Over the next couple of days when I had time to actually process our proposal, I remember thinking how much I loved when he told me that he had known for over a year that he would end up proposing to me. And while that would have been sweet to hear months ago and perhaps even something I thought I should hear, I respect so much more the restraint he showed in not telling me those words until he was ready to make good on it. A great reminder of how he intentionally tried to protect my heart and mind from our earliest moments together. Which gives me an added measure of confidence in his commitment to lead well as we begin our journey together.

On to the second level of the box!

After being sufficiently wooed by the contents on top, Stephen instructed me to open the second level of the box. As I peeled away the divider, I discovered two cards, two pens and two envelopes surrounded by rose petals. He looked at me and said, "How about we write cards to each other that we will open five years from now?" To which I happily agreed. I mean I was in such a cloud of romance that if there had been two sets of toenail clippers in the box and he had said "How about we cut each others toenails and make a heart with our clippings?", I would have been euphorically compliant.

Now mind you, at this juncture, Stephen has yet to officially propose, so as I begin writing my card I'm thinking, "How should I start? Should I write Dear Husband or Dear Ex-boyfriend? Because it will certainly be one or the other!" And then I think I giggled to myself as I began writing, imagining a pizza at the bottom of the elaborate box and what a terrible trick that would be, yet finally choosing to confidently pen my card to Stephen like he was indeed my man to have and to hold from this day forward.

During our card writing session, we both felt a couple of drops of rain fall from the gathering clouds. Not having any clue what still might be in store, I wasn't worried and proceeded to happily write. Stephen told me later that when he felt the drops, he freaked out because he knew what he still wanted to accomplish and was fearful of a storm. He said he has no idea what he wrote on the last half of the card because he was intent on speeding the process along to avoid a downpour. I look forward to reading a half sweet, half frantic card five years from now.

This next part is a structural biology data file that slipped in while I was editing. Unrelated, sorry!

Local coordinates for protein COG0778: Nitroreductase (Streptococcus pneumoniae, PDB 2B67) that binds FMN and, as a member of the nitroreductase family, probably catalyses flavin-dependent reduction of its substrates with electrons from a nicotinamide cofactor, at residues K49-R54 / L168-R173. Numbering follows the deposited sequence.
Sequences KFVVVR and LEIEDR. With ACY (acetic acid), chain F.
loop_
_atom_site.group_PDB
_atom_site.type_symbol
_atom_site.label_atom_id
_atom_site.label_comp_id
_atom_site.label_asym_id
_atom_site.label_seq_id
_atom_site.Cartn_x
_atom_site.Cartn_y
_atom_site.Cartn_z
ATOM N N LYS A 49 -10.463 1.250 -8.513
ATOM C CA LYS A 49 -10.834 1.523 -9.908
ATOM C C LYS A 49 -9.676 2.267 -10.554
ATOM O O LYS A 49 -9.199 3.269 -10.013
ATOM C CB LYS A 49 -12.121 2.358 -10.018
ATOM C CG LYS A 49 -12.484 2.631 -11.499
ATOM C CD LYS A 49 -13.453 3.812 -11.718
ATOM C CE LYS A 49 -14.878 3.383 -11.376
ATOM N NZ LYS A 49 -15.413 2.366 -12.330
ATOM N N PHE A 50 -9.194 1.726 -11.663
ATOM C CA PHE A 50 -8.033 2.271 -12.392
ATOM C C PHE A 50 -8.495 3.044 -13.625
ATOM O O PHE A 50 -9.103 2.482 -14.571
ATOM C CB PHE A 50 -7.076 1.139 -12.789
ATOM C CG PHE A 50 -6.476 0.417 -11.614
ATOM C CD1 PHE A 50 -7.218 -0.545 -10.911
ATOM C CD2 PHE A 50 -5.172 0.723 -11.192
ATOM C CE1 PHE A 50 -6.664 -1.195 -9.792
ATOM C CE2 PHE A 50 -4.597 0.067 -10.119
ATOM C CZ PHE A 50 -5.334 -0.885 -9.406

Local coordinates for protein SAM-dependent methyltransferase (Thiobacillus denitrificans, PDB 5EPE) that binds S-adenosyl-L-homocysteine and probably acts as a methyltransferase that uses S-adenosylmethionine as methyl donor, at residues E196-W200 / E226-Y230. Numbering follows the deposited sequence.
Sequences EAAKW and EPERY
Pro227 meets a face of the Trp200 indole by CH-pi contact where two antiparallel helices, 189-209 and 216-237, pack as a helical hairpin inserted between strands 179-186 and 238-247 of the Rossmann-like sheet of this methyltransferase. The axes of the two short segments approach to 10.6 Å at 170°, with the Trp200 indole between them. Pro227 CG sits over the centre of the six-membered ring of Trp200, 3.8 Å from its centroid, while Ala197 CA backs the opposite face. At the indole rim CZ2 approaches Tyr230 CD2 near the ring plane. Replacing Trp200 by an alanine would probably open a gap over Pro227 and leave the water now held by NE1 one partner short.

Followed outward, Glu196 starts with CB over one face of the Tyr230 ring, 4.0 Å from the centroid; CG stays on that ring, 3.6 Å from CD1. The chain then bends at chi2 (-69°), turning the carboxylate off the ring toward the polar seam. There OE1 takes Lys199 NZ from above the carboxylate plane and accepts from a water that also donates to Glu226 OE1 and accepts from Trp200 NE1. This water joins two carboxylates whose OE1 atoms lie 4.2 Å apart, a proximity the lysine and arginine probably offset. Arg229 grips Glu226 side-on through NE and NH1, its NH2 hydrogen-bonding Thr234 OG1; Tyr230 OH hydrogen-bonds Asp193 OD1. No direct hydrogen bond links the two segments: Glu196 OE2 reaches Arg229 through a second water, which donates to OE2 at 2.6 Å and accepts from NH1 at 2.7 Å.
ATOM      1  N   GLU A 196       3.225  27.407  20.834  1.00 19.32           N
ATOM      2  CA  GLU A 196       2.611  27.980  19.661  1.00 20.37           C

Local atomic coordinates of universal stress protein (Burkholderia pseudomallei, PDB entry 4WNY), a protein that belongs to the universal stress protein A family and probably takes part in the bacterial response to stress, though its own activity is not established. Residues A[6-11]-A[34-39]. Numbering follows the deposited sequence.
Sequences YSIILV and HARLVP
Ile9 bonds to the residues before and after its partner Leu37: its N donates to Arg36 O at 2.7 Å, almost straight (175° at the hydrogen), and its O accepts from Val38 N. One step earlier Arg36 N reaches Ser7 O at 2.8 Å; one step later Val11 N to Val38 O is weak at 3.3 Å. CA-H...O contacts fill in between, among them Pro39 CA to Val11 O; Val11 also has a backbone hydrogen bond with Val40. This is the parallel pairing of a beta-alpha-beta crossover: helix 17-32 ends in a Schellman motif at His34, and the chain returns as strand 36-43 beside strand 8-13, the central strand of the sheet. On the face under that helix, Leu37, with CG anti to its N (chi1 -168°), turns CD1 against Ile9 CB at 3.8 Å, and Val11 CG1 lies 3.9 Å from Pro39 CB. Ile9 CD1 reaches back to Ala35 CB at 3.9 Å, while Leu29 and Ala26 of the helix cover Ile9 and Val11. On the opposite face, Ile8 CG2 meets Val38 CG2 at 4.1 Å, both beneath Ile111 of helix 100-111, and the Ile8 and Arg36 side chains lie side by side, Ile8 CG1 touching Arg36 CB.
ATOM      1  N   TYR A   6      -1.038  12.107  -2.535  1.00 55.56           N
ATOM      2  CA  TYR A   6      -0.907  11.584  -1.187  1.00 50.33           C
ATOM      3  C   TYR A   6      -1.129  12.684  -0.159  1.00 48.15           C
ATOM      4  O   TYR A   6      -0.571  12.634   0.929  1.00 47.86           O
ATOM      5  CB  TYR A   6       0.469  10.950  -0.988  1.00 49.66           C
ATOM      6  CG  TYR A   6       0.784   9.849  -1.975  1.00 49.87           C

Once we finished the cards, Stephen suggested we take a couple of pictures of ourselves with his phone. So we smooshed our cheeks together while he held out his phone in front of us and we cheesed it up. I'm so glad Stephen did not base his willingness to propose on how I looked in those moments -- wind blown, greasy bangs mixed with a healthy dose of humidity unfortunately do not spell hot, or pretty, or even cute for me. It's more in the homely range. But who cares, I was a deliriously happy homely gal which is arguably the best kind of hot.

After we took the pics, Stephen sent them to the black rectangular box on the table which lo and behold was a tiny wireless printer. A couple of minutes later, the printer ejected the little photos and I got a good gander at my greasy bangs and tired ponytail snugged up next to my handsome boyfriend. I didn't even care that I looked like I'd been in the back of an airplane for 3 days and my overstimulated self happily awaited what was next.

Reaching behind him in the sand, Stephen pulled out a clear tube that was partially submerged. It was a time capsule. Yep, a time capsule. In all his spare time, he designed and built a time capsule and then he led me down to the nuclear fall out shelter he created under the earth and proposed there. I kid, I kid...but not about the capsule part! He looked at me and said, "I thought we could put our cards and pictures in here and bury it. Then we could come back here five years from now and dig it up."